On January 11, 2011, the resubmitted application was also not approved as there is no evidence of any signature of the President at the time on the purported schedule, only those of Mr. Doorga Persaud, the then CL&S, and the Manager of Land Administration, Mr. Enrique Monize.
However, on March 30, 2012, a lease entered by the CL&S on behalf of the Government of Guyana, and by Mr. Ralph Ramkarran, S.C., on behalf of the CJRCI, was issued under Section 10 of the Lands Department Act, Chapter 59:01 for property with a duration of 99 years, commencing on January 1, 2012 at an annual rental of $12,000 for the first three years, and with the proviso that the Government could revise the annual rent payable at the end of every three years.
In the statement, the Attorney General said that the 99-year lease “was not executed in the manner of a transport, that is advertised and passed before the Court, nor was it filed as of record and annotation made against the Property by the Registrar of Deeds.” The statement further noted that in Section 4 of the State Lands Act Chapter 62:01 said that State Lands can only be converted into Government Lands with the sanction of the President of the Day and on the terms and conditions determined by this office bearer and there is no formal evidence of sanction or approval by the then President.
The Red House is established in The National Trust of Guyana Monuments Register as a Public Building/National Monument/Heritage Site.
The Trust was established under The National Trust Act Chapter20:03 Laws of Guyana, which is an “Act to make provision for the preservation of monuments, sites, places and objects of historic interest or national importance”. Its main responsibility is the preservation of all monuments of Guyana, which under the Act includes “any building, structure or object or other work of man…” The National Trust also “shall not transfer, mortgage, lease, charge or dispose of any land without the approval of the Minister,” according to its webpage.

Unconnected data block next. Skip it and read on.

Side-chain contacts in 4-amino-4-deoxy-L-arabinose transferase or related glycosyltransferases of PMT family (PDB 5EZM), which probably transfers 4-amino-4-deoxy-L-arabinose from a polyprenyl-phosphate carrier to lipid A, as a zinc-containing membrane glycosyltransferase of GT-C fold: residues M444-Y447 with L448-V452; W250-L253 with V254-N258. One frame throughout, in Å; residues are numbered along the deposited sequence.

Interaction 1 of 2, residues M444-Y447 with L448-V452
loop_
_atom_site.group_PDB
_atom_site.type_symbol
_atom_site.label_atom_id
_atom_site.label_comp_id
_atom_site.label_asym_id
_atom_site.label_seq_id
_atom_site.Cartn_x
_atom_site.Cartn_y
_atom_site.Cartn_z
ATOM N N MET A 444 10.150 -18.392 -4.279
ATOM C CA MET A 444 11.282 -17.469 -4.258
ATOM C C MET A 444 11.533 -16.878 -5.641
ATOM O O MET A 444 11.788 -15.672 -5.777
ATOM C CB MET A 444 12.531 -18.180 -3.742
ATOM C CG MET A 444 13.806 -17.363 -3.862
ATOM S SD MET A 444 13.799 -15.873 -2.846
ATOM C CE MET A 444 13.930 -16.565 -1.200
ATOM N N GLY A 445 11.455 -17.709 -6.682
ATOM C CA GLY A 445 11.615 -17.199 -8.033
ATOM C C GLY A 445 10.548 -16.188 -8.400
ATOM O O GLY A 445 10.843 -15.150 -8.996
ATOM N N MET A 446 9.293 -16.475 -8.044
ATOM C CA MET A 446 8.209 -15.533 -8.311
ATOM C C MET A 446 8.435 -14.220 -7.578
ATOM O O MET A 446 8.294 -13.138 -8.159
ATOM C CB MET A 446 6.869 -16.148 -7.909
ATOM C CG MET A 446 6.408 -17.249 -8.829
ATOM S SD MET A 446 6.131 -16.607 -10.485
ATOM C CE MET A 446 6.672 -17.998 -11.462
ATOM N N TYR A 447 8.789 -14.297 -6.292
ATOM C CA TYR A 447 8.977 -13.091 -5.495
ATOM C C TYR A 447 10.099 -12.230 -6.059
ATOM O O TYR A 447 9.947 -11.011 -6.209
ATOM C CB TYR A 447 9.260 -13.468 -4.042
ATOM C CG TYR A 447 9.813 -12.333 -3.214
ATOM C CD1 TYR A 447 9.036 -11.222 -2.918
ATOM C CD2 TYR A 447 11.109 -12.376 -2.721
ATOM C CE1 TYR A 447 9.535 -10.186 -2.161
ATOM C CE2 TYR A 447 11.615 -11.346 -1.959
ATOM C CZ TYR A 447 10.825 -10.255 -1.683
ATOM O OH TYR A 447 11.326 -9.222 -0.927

The Attorney General maintains that all the parties knew that The Red House “at all material times was a heritage site, both building and lands under the National Trust Act Chapter 20:03”. Further, the CL&S is the custodian of all Government Lands…”that is why there must be evidence of the President approving leases under Section 10 of the Lands Department Act Chapter 59:01”.
On August 21, 2015, Minister Harmon, in his Budget presentation, had told the Parliament that the PPP/C had privatised the CJRCI and had been leasing the property for a mere $1,000 per month.
The Minister had also noted that while in government, the PPP/C Administration had spent large sums renovating The Red House, a property of the State until 2012, then renamed it CJRCI. Minister Harmon had also said that all the sitting executives of the CJRCI are all connected to the PPP/C party and that discussions between the government and the CJRCI and others on the matter had been futile. (MOTP)